Grid Architecture architects create models the industry can use to graphically represent and simplify the complex interactions of people, processes, infrastructure, software, communications, economics and markets, and physics of the electric power grid.  These models can be used to visualize how the future of the grid looks and behaves due to environmental, social, and economic impacts of things such as carbon reduction incentives and rapidly falling costs of wind, solar and hydropower. 

Grid Architecture is an important new methodology within the energy industry and is being promoted by the DOE as a holistic approach to address the complexity caused by bi-directional power flow, distributed generation and controllable load assets, affordable energy storage, and a variety of other factors that are disrupting the century-old paradigm of the top-down, centralized grid.

For decades utilities have been performing grid planning and have developed business functions to perform these roles (at the transmission, generation and distribution levels). Unfortunately, these business functions were primarily oriented towards physical network expansion and capital investment for rate making. This has worked well for an electric power ecosystem that was growing in a predictable manner. However, the ways in which we address growth, or in many cases, a reduction in usage of utility-provided electricity, we are now seeing an urgent need for a more flexible and informed approach. Grid Architecture goes beyond just traditional grid planning or engaging the "Advanced Technology Group" within the utility.  The methodology looks holistically at the grid across several structural dimensions. This is being driven by the rapid rate of change in the grid across several structural arenas including regulatory, industry structure, control, digital information processing and communications to name a few.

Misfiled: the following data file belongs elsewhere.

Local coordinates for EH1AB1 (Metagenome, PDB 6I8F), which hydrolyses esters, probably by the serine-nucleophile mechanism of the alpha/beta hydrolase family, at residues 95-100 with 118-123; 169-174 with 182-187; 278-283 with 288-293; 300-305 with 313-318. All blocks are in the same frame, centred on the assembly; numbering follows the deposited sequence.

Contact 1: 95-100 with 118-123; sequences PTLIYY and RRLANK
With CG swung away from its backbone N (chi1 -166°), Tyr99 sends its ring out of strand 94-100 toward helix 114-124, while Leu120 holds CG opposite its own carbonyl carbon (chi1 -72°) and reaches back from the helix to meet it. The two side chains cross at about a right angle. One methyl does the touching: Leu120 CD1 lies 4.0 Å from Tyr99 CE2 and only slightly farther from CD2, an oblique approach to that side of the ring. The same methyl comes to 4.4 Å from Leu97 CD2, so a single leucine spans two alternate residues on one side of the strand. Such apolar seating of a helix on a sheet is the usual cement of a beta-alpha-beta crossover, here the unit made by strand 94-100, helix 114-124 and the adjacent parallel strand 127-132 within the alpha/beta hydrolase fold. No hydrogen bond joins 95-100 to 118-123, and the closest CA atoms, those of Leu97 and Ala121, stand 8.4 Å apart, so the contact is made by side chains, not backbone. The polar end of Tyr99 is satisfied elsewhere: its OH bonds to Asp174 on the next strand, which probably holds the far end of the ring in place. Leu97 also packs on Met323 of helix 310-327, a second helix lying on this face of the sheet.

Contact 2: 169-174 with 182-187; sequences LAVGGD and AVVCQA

Figure 13:  Grid Architecture Structures

Grid Architecture  was developed by PNNL for the DOE as a framework for the industry to use to solve its most pressing problems. Grid Architecture typically plans at a longer time horizon of ten year  where grid modernization and investments are analyzed as a cohesive optimized plan and longer term roadmap - usually at the director or VP level as part of the utility’s strategic planning group. The strategic planning group becomes an important piece of the utility’s ability to address current and future issues and capabilities in a systematic, no-regrets aproach.